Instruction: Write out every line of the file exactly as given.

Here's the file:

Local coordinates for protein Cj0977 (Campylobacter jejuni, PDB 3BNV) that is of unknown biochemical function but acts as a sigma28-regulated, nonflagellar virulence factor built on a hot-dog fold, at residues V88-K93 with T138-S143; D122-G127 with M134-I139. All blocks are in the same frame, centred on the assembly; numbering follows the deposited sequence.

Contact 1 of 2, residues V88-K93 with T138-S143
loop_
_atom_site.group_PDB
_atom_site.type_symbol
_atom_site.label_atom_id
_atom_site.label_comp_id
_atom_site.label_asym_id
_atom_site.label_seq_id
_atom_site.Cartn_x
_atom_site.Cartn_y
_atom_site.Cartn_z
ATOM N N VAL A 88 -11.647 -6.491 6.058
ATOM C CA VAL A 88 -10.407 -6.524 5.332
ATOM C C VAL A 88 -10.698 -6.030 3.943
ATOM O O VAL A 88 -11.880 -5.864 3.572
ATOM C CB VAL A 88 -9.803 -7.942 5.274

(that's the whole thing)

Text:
Local coordinates for protein Cj0977 (Campylobacter jejuni, PDB 3BNV) that is of unknown biochemical function but acts as a sigma28-regulated, nonflagellar virulence factor built on a hot-dog fold, at residues V88-K93 with T138-S143; D122-G127 with M134-I139. All blocks are in the same frame, centred on the assembly; numbering follows the deposited sequence.

Contact 1 of 2, residues V88-K93 with T138-S143
loop_
_atom_site.group_PDB
_atom_site.type_symbol
_atom_site.label_atom_id
_atom_site.label_comp_id
_atom_site.label_asym_id
_atom_site.label_seq_id
_atom_site.Cartn_x
_atom_site.Cartn_y
_atom_site.Cartn_z
ATOM N N VAL A 88 -11.647 -6.491 6.058
ATOM C CA VAL A 88 -10.407 -6.524 5.332
ATOM C C VAL A 88 -10.698 -6.030 3.943
ATOM O O VAL A 88 -11.880 -5.864 3.572
ATOM C CB VAL A 88 -9.803 -7.942 5.274